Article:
Ancient Mediterranean + Europe
- The Sumerians and Mesopotamia
- Sumer, an introduction
- White Temple and ziggurat, Uruk
- Archaeological reconstructions
- Warka Vase
- Standing Male Worshipper from Tell Asmar
- Standing Male Worshipper from Tell Asmar
- Perforated Relief of Ur-Nanshe
- Cylinder seals
- The Standard of Ur
- Standard of Ur and other objects from the Royal Graves
- Standard of Ur
- The ‘Ram in a Thicket’
By Dr. Senta German
Signed with a cylinder seal
Cuneiform was used for official accounting, governmental and theological pronouncements and a wide range of correspondence. Nearly all of these documents required a formal “signature,” the impression of a cylinder seal.
A cylinder seal is a small pierced object, like a long round bead, carved in reverse (intaglio) and hung on strings of fiber or leather. These often beautiful objects were ubiquitous in the Ancient Near East and remain a unique record of individuals from this era. Each seal was owned by one person and was used and held by them in particularly intimate ways, such as strung on a necklace or bracelet.
When a signature was required, the seal was taken out and rolled on the pliable clay document, leaving behind the positive impression of the reverse images carved into it. However, some seals were valued not for the impression they made, but instead, for the magic they were thought to possess or for their beauty.
The first use of cylinder seals in the Ancient Near East dates to earlier than the invention of cuneiform, to the Late Neolithic period (7600–6000 B.C.E.) in Syria. However, what is most remarkable about cylinder seals is their scale and the beauty of the semi-precious stones from which they were carved. The images and inscriptions on these stones can be measured in millimeters and feature incredible detail.
The stones from which the cylinder seals were carved include agate, chalcedony, lapis lazuli, steatite, limestone, marble, quartz, serpentine, hematite and jasper; for the most distinguished there were seals of gold and silver. To study Ancient Near Eastern cylinder seals is to enter a uniquely beautiful, personal and detailed miniature universe of the remote past, but one which was directly connected to a vast array of individual actions, both mundane and momentous.
Why cylinder seals are interesting
Art historians are particularly interested in cylinder seals for at least two reasons. First, it is believed that the images carved on seals accurately reflect the pervading artistic styles of the day and the particular region of their use. In other words, each seal is a small time capsule of what sorts of motifs and styles were popular during the lifetime of the owner. These seals, which survive in great numbers, offer important information to understand the developing artistic styles of the Ancient Near East.
The second reason why art historians are interested in cylinder seals is because of the iconography (the study of the content of a work of art). Each character, gesture and decorative element can be “read” and reflected back on the owner of the seal, revealing his or her social rank and even sometimes the name of the owner. Although the same iconography found on seals can be found on carved , terra cotta plaques, wall reliefs and paintings, its most complete compendium exists on the thousands of seals which have survived from antiquity.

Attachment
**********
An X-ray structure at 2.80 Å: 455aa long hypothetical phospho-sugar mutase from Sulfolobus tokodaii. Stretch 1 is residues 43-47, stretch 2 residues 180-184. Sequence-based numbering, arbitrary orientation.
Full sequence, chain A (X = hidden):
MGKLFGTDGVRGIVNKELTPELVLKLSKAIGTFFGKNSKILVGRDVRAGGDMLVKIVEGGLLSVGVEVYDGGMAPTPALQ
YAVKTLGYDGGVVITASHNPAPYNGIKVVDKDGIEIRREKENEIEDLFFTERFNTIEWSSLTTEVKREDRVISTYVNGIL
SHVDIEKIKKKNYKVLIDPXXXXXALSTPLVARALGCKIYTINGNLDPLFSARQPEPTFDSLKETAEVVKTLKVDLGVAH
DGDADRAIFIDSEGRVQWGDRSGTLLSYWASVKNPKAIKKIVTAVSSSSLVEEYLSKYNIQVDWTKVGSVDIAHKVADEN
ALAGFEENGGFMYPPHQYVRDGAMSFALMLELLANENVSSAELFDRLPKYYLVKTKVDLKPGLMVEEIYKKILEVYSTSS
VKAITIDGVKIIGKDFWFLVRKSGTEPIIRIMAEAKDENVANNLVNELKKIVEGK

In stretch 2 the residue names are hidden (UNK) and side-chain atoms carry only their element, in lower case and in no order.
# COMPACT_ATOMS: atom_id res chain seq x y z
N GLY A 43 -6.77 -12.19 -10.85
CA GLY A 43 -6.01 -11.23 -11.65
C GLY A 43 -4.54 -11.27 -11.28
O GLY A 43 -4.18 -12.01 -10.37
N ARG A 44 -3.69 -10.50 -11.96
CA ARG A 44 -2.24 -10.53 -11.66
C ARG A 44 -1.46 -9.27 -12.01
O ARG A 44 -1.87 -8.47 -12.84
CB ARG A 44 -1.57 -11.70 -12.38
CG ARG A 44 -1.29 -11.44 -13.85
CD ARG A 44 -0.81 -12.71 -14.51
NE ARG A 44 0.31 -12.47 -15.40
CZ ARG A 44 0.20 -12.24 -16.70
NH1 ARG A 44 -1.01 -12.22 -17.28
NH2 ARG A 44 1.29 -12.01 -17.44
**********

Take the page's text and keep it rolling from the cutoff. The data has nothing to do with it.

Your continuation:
Learn more about writing and cylinder seals in a Reframing Art History chapter about the Ancient Near East
Essay by Dr. Senta German
Want to join the conversation?
- "...the range of languages that were written with cuneiform across history of the Ancient Near East is vast and includes Sumerian, Akkadian, Amorite, Hurrian, Urartian, Hittite, Luwian, Palaic, Hatian and Elamite."
If this is true, then what do modern art historians do to distinguish which culture (Akkadia, Amorite etc.) produced a cuneiform stele or written record of some kind?(11 votes)
- This is usually done by linguists (or linguistically trained art historians), and just because it's written in cuneiform doesn't mean that the languages are indistinguishable. After all, English, French, Spanish, Latin and German also all use the same writing system, but a linguist could determine based on the text ("deux vaches"/"zwei Kühe"/"dos vacas"/"two cows") what culture made it. This is no different for cuneiform languages. :-)(44 votes)
- is cuneiform going to be popular enough to be taught in schools(3 votes)
- At the university level you can study, and even take degrees, in cuneiform, as well as other ancient languages of the Near East.(3 votes)
- Where only for people of wealth or high ranking officials? Is there any evidence that women had seals?(3 votes)
- Queen Puabi of Ur had her own cylinder seals. See: http://www.penn.museum/sites/iraq/?page_id=28(1 vote)
- Is there a range in size of these seals? They say beads, but the detail with which these are fashioned would make me think they are sizable.(2 votes)
- Seals vary in size. Some are quite small, half an inch in height for example and some fairly large, several inches.(3 votes)
- What were the seals made out of?(1 vote)
- Generally hardstones, including hematite, obsidian, steatite, amethyst, lapis lazuli, and carnelian.(4 votes)
- how did arceoligests descover sumarea(1 vote)
- Nothing was ever really "lost", the region has been inhabited for tens of thousands of years, people just built on top of older stuff. Basically all that needed to be done was to find a promising site and start digging.(2 votes)
- What are they made out of?(1 vote)
- What kinds of tools did they use to carve that small? I'm imagining tiny hooks and scrapers like dentist's tools...(1 vote)
- why did they use such elabret pictcers for seals(1 vote)
- Elaboration was used, in part, to differentiate one person's seal from another's. It also could have been just for the joy of beauty.(1 vote)